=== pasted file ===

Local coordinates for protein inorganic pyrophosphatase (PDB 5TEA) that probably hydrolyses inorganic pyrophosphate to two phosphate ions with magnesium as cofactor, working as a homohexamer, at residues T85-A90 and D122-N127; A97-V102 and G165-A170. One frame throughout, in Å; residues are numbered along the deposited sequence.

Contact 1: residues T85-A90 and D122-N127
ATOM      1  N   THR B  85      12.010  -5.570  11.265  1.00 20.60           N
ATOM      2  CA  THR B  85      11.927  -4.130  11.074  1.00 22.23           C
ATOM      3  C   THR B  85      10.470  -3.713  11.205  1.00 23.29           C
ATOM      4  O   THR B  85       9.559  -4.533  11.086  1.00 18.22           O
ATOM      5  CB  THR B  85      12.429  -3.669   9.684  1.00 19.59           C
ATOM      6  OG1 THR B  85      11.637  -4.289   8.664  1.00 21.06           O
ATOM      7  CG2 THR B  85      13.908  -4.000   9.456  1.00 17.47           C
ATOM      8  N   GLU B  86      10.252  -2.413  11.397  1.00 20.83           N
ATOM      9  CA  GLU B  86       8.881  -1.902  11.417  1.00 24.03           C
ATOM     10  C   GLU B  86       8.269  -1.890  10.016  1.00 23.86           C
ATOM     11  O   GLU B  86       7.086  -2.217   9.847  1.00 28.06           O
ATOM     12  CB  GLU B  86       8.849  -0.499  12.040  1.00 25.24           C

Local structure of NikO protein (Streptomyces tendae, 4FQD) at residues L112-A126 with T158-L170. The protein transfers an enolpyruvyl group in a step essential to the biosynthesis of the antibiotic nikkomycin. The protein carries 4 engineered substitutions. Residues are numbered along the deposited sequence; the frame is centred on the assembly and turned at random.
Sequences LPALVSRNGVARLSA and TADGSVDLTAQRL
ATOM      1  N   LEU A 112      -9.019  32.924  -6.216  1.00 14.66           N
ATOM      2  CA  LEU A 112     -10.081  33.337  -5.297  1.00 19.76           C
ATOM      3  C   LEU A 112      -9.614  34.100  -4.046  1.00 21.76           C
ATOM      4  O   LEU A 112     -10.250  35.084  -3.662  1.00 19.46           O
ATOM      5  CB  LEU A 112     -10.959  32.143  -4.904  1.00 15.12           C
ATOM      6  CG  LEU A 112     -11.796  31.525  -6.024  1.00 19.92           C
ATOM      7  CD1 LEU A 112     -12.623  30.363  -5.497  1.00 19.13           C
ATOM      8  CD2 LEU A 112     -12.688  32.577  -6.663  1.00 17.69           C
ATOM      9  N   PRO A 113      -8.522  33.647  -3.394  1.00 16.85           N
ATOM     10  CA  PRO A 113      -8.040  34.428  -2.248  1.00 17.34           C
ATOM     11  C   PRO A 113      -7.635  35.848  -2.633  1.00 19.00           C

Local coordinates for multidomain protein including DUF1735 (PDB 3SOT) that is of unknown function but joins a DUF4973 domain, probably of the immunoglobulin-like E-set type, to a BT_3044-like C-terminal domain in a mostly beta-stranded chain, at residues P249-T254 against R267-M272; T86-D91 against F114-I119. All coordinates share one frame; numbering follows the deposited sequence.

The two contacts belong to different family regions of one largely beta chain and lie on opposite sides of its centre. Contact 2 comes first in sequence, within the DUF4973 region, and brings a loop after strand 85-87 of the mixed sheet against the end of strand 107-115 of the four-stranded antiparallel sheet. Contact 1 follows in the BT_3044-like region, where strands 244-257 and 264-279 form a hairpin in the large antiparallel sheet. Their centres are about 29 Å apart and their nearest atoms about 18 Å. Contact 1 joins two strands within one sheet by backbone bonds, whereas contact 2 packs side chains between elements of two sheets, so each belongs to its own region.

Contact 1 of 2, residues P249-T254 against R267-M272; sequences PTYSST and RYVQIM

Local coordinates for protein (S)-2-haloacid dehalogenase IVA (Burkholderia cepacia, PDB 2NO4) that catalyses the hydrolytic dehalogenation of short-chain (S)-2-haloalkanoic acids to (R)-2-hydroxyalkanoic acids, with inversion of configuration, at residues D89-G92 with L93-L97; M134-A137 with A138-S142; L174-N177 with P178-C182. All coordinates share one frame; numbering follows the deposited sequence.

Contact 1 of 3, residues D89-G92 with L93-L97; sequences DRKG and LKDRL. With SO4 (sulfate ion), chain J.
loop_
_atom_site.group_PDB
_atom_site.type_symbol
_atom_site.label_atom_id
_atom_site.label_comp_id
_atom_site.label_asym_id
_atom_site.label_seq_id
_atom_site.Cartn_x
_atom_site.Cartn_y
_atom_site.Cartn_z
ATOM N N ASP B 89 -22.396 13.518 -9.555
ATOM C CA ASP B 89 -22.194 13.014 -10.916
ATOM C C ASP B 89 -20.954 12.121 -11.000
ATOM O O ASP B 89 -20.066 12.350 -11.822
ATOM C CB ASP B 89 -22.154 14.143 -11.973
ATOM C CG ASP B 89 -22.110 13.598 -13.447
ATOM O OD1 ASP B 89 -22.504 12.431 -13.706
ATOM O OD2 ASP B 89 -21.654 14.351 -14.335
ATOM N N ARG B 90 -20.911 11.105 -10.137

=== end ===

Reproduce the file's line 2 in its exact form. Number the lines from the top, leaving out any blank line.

Contact 1: residues T85-A90 and D122-N127